How rare to come upon an authentic space of wonder in the middle of the city grid.
William Augustus Merralls, a British engineer and inventor, built this Victorian oasis next to his home on an old dairy farm, in the new Sunnyside District in 1898. Merralls’s original vision was to gather up exotic treasures for his own private delight. His home (now 258 Monterey) still stands today. A serial entrepreneur, Merralls made his money in the invention and sale … Read More
Take a Saturday morning and show the Conservatory some TLC. Under supervision of RPD gardeners, weeding, clean-up. Thanks to observant + loyal Friend Sally Ross for keeping an eye on the weeds and getting our workdays coordinated with RPD. Refreshments Served. Our next workday is Saturday, TBD: 9 am – 12 noon.
Featured Project: Conservatory Median Project. Enjoying the eye-candy in front of the Conservatory (200 block of Monterey between Baden + Congo). We are indebted to Friend Andrea O’Leary … Read More
The days are beginning to shorten and nightfall arrives more quickly, but it’s still a great time to visit the Conservatory and grounds.
Historic Chilean wine, Canary Island date, and Chinese windmill palms grace the exquisite Conservatory Garden. Jason Dewees of the Palm Broker @ Flora Grubb wrote a wonderful blog post about the Conservatory’s historic palm grove.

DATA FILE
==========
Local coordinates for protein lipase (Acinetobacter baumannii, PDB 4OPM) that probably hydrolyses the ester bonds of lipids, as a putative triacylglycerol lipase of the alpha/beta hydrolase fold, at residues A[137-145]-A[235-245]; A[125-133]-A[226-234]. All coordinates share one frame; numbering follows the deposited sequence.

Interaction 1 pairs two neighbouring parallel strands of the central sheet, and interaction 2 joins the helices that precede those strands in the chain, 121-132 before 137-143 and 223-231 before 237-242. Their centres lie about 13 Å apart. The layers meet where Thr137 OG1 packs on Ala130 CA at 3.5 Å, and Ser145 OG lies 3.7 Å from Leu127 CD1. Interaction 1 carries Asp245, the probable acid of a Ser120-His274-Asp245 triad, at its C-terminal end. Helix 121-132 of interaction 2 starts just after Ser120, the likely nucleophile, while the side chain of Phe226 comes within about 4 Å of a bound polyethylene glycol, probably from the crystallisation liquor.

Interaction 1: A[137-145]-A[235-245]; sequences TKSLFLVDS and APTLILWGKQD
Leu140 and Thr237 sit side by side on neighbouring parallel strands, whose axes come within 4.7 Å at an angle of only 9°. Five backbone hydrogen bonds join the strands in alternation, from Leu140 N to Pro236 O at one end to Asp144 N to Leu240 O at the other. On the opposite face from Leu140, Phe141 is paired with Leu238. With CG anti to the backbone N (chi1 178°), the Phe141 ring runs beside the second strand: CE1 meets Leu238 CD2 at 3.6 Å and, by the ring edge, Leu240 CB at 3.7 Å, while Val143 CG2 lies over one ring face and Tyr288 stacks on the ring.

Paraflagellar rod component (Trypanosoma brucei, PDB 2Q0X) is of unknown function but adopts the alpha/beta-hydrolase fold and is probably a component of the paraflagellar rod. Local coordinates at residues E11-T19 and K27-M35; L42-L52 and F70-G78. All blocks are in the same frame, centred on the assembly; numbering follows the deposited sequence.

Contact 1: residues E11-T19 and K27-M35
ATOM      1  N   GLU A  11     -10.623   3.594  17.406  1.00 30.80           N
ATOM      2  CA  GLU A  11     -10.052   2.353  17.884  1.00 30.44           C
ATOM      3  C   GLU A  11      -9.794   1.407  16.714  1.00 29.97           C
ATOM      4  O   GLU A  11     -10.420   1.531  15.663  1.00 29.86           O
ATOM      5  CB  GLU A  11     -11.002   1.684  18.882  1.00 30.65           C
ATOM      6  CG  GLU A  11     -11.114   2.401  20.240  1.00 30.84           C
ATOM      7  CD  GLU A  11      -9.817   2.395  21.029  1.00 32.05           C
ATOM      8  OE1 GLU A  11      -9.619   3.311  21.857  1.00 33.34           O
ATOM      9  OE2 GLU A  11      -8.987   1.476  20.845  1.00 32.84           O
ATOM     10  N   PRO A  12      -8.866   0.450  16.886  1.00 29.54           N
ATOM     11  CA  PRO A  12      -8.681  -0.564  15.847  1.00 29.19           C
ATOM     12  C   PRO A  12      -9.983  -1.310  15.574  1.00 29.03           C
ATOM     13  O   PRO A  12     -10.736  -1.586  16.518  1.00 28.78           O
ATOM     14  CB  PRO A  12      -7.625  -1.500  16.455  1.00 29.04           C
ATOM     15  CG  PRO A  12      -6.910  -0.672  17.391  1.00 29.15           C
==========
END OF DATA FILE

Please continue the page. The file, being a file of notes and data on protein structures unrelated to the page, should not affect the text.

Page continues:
We’re thrilled with our Menagerie in the Conservatory garden. When the Friends asked for “inventive delights” and “wonder, whimsy, and the stubbornly quirky and daring,” Wowhaus understood us. It was a joy to work with Scott + Ene during the process. Visitors always comment on the “fabulous,” “wonderfully odd,” “weird and groovy” sculptures, and the “elegant” design choices.
Sunnyside Menagerie is a collection of 23 fantastical bronze creatures designed by the artist team of Wowhaus. Commissioned by the SFAC’s Public
William Augustus Merralls, a British engineer and inventor, built this quirky Victorian oasis next to his home on an old dairy farm, in the new Sunnyside District in 1898. A serial entrepreneur, Merralls made his money in the invention and sale of power mining equipment; he also had shipping interests, worked on the cooling systems of subway cars, and shopped proposals for flying engines. If he was around today, he’d probably be into cloud computing, high speed rail, and … Read More
Merralls not only wanted to gather up rare earthly plant specimens for his private delight; he also wanted bring celestial wonders closer to home. Look up—way-up—over the west fence of the Conservatory property and you can see the “water-tower” base of what one once Merralls’s Observatory. Loyal Friend + Conservatory neighbor Chester Hartsough, who lives in Merralls’s original home, found as a child two glass negatives of the Conservatory and Observatory in his attic. The photo of the path … Read More